Hackers who stole customer data from Australia’s largest health insurer Medibank have released a file of abortion records under the insurer.
Medibank urged the public to not seek out the files, which contain the names of policy holders rather than patients after refusing to pay a ransom for the data.
The Australian government has also defended the company’s decision to not pay the ransom.
In September, Australia’s second-largest telecommunications firm Optus was also targeted for extortion, after the personal data of about 10 million customers was stolen in what the company called a cyber-attack.
“We believe there is only a limited chance paying a ransom would ensure the return of our customers’ data and prevent it from being published.”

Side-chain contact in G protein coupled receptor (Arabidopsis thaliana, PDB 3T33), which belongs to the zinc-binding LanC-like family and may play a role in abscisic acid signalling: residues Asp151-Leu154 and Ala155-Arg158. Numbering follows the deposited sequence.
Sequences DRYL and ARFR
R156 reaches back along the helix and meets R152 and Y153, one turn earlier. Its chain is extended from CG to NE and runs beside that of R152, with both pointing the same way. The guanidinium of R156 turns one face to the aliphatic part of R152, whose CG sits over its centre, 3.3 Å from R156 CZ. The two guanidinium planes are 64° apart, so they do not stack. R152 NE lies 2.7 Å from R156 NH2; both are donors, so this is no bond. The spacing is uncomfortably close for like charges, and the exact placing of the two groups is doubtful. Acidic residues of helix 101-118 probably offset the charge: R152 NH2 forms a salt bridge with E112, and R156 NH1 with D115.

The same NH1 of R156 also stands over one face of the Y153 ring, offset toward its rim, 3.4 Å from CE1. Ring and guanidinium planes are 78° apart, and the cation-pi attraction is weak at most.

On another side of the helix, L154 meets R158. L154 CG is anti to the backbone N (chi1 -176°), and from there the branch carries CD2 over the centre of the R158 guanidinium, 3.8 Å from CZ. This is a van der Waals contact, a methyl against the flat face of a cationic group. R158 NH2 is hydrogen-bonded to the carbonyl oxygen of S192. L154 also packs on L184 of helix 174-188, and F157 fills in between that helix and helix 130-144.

The hackers this week published their first information after Medibank refused to pay a $10m (£8.7m; A$15.6m) ransom – about $1 for every customer.
Screenshots of WhatsApp messages suggest that the ransomware group also plans to leak “keys for decrypting credit cards” despite Medibank’s assertion that no banking or credit card details were accessed.
“Based on our investigation to date into this cybercrime we currently believe the criminal did not access credit card and banking details,” Medibank spokesperson Liz Green stated.
The cybercriminal gang behind the Medicare ransomware attack, whose identities are not known but has relied on a variant of REvil’s file-encrypting malware, has so far leaked the personal details of around two hundred Medibank customers, a fraction of the data that the group claims to have stolen.
Medibank has apologized for what it has called the “malicious weaponization” of private information.